Lifelong Learning: Today’s Tool for Tomorrow’s Workplace
Digital transformation has been a near universal goal for companies worldwide. However, striving to be more like a digital native isn’t always enough. Infosys’ 2020 Digital Radar research report found that two-thirds of businesses surveyed had hit a digital ceiling. Many of these large enterprises struggled to reach the visionary tier where companies focus on employees as well as their technology and customers.
To better understand these dynamics, the Infosys Knowledge Institute collaborated with the University of Melbourne on a global study about the information technology sector. The objective was to project the industry’s outlook, understand the role of employees, and identify how to solve potential talent gaps.
More than 2,000 IT industry professionals, from all levels, participated in the online research. The survey was conducted before COVID-19. The pandemic accelerated some trends identified in the research, but most insights have stayed the same.
The positive impacts of emerging technologies
Automation is a foundational tenet of digital transformation. But there is often a negative perception since it is closely associated with job loss. Our findings, however, showed that IT industry workers had a more positive view of change. These employees said digital technology’s top two effects in the next five years would be creating new kinds of work and helping people perform their jobs better. (Figure 1). Those benefits accounted for half the responses.
Organizations can create a more positive atmosphere around change by helping workers learn new technologies, and most importantly, understanding how they address business challenges and opportunities. “Technology is all-pervasive, and the rate of change of technology is faster than what an average person can consume,” says Ferose VR, senior vice president and head of the SAP Academy for Engineering. “This creates anxiety, stress, and a fear of missing out. Becoming a lifelong learner becomes the most critical skill to remain relevant in today’s world.”
Figure 1. The positive outlook toward digital technologies
Source: Infosys Knowledge Institute
Increasingly, digital technology also provides greater flexibility for worker and employer. COVID-19 accelerated the trend toward working remotely on a large scale, including with external partners and not just with co-workers inside one’s own organization. Enterprises now better understand that many more roles can be performed both remotely and effectively. The results can save the employers the cost of some office space and the employees the cost of commuting.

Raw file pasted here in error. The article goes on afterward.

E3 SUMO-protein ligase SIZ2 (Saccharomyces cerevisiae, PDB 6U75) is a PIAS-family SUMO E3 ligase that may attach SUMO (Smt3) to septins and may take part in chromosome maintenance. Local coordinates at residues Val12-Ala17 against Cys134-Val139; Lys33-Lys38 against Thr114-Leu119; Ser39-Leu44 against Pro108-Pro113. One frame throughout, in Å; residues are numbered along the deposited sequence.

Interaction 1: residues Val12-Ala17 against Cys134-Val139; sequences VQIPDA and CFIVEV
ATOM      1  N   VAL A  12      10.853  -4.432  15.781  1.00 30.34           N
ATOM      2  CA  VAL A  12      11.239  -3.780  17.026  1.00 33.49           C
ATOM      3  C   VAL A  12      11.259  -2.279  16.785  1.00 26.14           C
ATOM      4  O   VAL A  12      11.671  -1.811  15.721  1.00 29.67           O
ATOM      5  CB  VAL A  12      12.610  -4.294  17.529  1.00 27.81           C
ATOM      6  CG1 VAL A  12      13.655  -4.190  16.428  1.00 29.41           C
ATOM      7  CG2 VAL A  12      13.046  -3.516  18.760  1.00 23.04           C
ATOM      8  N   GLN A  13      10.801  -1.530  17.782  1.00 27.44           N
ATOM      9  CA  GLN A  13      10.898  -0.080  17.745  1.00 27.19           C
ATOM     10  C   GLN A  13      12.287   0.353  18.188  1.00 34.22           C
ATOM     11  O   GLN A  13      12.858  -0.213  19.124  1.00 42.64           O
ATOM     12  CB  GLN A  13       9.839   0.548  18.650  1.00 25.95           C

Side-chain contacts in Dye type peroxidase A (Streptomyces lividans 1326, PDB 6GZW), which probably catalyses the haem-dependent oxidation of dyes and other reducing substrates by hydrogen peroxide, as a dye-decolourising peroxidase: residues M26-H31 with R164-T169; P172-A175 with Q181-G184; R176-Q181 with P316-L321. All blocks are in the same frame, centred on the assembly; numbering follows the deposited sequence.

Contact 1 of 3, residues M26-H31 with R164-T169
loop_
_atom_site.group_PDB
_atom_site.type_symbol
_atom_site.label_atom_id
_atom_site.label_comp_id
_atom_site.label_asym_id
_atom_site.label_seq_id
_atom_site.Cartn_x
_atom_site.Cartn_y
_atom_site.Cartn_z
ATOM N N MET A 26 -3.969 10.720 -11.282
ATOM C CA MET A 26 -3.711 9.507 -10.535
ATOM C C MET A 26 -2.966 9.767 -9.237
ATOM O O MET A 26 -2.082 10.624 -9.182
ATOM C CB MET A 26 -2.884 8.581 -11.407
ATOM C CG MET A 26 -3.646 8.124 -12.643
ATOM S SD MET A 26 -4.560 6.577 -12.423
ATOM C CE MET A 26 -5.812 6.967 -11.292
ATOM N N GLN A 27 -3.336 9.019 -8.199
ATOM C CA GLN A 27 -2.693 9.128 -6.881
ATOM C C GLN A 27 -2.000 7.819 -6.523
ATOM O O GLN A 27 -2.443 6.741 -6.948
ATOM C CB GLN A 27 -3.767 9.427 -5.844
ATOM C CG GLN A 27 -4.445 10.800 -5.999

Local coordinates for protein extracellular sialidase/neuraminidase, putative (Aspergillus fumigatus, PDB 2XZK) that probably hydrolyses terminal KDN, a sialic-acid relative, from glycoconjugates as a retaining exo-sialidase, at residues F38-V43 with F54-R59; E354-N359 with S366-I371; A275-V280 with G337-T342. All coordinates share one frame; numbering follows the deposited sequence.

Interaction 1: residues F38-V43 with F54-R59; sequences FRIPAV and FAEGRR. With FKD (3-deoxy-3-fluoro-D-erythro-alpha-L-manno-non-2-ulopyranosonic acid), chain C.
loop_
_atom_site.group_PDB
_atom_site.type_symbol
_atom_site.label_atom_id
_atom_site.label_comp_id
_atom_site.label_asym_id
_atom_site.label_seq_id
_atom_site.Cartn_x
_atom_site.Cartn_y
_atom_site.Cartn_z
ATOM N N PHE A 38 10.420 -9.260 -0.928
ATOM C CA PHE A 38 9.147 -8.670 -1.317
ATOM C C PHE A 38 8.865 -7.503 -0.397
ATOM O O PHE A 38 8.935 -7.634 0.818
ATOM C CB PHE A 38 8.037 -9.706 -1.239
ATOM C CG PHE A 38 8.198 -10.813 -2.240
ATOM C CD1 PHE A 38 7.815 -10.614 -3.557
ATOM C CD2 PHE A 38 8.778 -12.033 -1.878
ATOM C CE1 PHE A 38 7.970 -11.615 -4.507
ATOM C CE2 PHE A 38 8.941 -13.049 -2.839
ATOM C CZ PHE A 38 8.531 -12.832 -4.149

Australian telecom firm Optus, for example, decided to make its customer service center employees work permanently from home when the arrangement worked so well during COVID-19. Post-pandemic, more than half its employees are expected to work from anywhere they choose.
The motivating factors for coming to work
It's not enough to hire the best talent: business leaders must understand what drives their employees. This study shows that the two biggest motivators are opportunities to learn and challenging work that allows them to put those skills into practice (Figure 2). Both of those ranked higher than what are perceived as stronger motivating factors, such as better pay and appreciative managers. Financial benefits finished third. Employees are well aware of the accelerated technology changes happening in the workplace and are ready for the extra effort required to meet those challenges.
Figure 2. The biggest motivators for work are challenges and opportunities to learn
Source: Infosys Knowledge Institute
“The most important skill required is the ability to adapt to new technology quickly, master it, and ride the wave of progress,” said N.R. Narayana Murthy, Infosys co-founder. “Only those companies that do this can indeed succeed.”
For example, the COVID-19 pandemic has made contact tracing into one of the world’s fastest-growing employment opportunities — one that no one expected. This demand for diverse, multidisciplinary skillsets created unexpected opportunities for workers who were able to deploy quickly.
In April, the Johns Hopkins University Center for Health Security estimated that 100,000 would be needed in the U.S. The University launched a six-hour online course in contact tracing a month later. Google and Apple released APIs for developers to create contact tracing application on Android and iOS operating systems.
However, some contact tracing skills might find application post COVID-19. For example, a form of contact tracing could help with root-cause analysis when a poor quality part arrives at a factory. Several industry and function specific use cases — particularly for audits — demand the traceability of people and goods.
For organizations to survive, they must have the right technology in place. Those that want to thrive need to have the right people to take full advantage of that technology.
“I have always used the past to predict the future,” said Anant Agarwal, Massachusetts Institute of Technology professor, and founder and CEO of edX. “Older jobs have given way to new jobs. This wave is no different.”
A desire to learn and excel are factors that bring IT professionals to work every day and keep them returning. Business leaders need to use that knowledge to design new work and develop key performance indicators and incentives.
A learning ecosystem with motivated employees will ensure that organizations are ready for evolving opportunities. Technologies have a finite shelf life. Motivated lifelong learning for employees will be the way organizations stay competitive and at the leading edge of technology.